While MS Dhoni’s retirement in inevitable, time could also be up for Ravi Shastri, whose almost four-year stint at the helm of the Indian cricket team (as Director from 2014 to ’16 and coach from 2017) has seen the side lose twice in ICC World Cup semis.
When does an ICC World Cup campaign slip into the category of a failure? When do the post-mortems and recriminations, the name-calling and finger-pointing, begin? When does the clamour for heads gather momentum?
Virat Kohli’s Indian cricket team mounted a stellar campaign at the 2019 World Cup, but had little to show for their exploits during a stirring run in the round-robin phase that netted them seven excellent victories in eight completed matches. Their top-dog status at the end of the league stage, though, counted for little going into the knockout semifinal; they were punished for their first top-order meltdown in nine matches, crashing out to an under-rated but supremely skilled New Zealand outfit despite a spectacular late charge by the tempestuous Ravindra Jadeja.
It didn’t take long for the knives to be unsheathed, for the swords to be drawn from the scabbards, for the hunt for scapegoats to begin. Kohli’s ordinary run in World Cup semifinals – he made 9 in 2011, 1 in 2015 and the same score this time around – was bandied about. The lack of content, if not intent, of the middle-order came under scrutiny. The approach of MS Dhoni, the one-time poster boy who is now the favourite whipping boy, whipped up controversy, if not anger. And the think-tank’s decision to hold him back until No. 7 following the tumble of early wickets and despite the relative inexperience of the middle-order was both castigated and pilloried.
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Defeated India most certainly were, but they were not disgraced. Not with Jadeja going down all guns blazing, not with Dhoni using all his experience and his nous, his acumen and his starts, to take the team to within 18 of New Zealand’s 239 in tricky conditions superbly exploited by Trent Boult and Matt Henry. New Zealand won the semifinal more than India lost it, however reluctant India’s predominantly fickle ‘fans’ might be to accept it. But it wasn’t at the semifinal stage that India were beaten; long before that, they had sold themselves short with their indecisiveness and their constant chopping and changing in a staggeringly steadfast reluctance to allow people to settle down and grow into their roles.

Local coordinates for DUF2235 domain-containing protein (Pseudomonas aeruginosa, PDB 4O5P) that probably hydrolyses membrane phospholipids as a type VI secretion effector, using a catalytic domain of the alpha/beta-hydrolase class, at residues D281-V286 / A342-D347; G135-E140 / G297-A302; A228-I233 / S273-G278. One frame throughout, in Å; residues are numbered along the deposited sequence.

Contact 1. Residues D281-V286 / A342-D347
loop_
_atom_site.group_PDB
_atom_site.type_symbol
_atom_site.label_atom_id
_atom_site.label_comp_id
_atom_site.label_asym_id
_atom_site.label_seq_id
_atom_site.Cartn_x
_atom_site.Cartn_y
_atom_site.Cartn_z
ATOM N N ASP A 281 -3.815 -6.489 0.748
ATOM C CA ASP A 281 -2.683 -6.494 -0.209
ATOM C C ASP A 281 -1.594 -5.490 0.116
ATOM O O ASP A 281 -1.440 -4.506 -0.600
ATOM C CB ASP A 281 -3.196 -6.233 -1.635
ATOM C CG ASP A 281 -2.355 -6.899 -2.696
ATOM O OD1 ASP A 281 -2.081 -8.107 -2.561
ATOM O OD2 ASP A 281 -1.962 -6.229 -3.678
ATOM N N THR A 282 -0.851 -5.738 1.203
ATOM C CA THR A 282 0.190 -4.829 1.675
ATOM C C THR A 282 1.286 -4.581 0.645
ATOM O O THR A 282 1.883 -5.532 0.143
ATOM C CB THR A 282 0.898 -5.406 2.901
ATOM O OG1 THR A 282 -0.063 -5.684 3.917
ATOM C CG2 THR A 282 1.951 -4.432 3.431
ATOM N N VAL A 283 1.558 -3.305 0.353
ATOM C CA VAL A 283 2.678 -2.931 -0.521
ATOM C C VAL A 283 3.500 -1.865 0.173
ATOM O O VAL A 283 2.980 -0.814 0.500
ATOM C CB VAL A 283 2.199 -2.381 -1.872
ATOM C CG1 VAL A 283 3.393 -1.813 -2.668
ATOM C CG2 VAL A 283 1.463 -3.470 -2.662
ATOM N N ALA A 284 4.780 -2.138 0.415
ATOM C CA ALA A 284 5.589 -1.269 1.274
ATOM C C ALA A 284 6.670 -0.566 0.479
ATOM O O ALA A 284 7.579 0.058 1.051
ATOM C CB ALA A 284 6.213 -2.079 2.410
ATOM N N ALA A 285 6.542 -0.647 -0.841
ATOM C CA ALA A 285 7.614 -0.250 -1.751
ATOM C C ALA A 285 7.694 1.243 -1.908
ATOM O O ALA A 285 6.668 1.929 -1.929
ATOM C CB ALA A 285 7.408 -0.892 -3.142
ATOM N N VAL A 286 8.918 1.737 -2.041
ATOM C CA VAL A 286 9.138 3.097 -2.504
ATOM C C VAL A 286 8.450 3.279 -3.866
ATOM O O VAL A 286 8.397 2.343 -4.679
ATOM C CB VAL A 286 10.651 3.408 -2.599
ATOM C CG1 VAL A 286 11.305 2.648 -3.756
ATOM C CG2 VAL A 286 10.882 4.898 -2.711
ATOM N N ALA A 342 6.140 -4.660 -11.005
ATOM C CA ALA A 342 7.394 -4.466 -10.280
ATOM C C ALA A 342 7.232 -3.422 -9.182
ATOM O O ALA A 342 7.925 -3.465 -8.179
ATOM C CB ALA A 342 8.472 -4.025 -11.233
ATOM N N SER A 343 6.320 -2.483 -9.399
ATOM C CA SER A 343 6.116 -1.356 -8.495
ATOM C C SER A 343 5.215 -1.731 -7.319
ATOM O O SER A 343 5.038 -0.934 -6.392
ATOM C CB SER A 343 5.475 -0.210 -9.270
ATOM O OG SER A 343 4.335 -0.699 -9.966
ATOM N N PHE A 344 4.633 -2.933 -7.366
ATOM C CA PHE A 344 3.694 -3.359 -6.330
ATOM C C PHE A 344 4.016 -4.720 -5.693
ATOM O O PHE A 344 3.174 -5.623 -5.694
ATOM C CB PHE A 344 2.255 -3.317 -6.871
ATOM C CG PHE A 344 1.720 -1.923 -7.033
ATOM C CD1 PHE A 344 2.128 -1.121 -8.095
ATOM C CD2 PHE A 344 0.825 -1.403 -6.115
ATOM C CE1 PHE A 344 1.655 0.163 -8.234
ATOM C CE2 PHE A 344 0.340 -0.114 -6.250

The proposed meeting next week involving the Committee of Administrators (CoA), and Kohli and head coach Ravi Shastri will break all viewership records were it to be televised live, though one is not sure what point the honourable members of the CoA are trying to drive home through this exercise. It’s neither in their ambit nor in their expertise to try and dissect the team’s performances. Reports have suggested that the overlooking of Ambati Rayudu and Dhoni’s batting position in the semifinal might figure prominently in those discussions.
One can only hope those reports are exaggerated. Questions need to be asked of Kohli, and of Shastri, of India’s scrappy, inconsistent, inexplicably unsettled build-up to the competition. But through the systematic humiliation of the group tasked initially with such exercises – the Cricket Advisory Committee’s brief included, among other things, analyzing the past and planning for the future – Indian cricket has taken two steps backward for every attempted step forward.
Had India carried their extraordinary form of the league phase to the knockouts and gone all the way to their third World Cup, the cracks would have been papered over. It would have been conveniently forgotten that Rayudu, who played the most at No. 4 in the last two years – and with excellent returns except until those three failures against Australia that hurtled him out of contention – was jettisoned without proper explanation.
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It would have swept under the carpet the under-utilisation of Jadeja, the quintessential three-dimensional cricketer whose limited-overs credentials could only have been overlooked by the short-sighted. It would have masked the optimism with which KL Rahul was factored in at No. 4 even though he had played a mere four One-Day Internationals in the preceding 11 months, and batted only twice in that period at the two-drop position.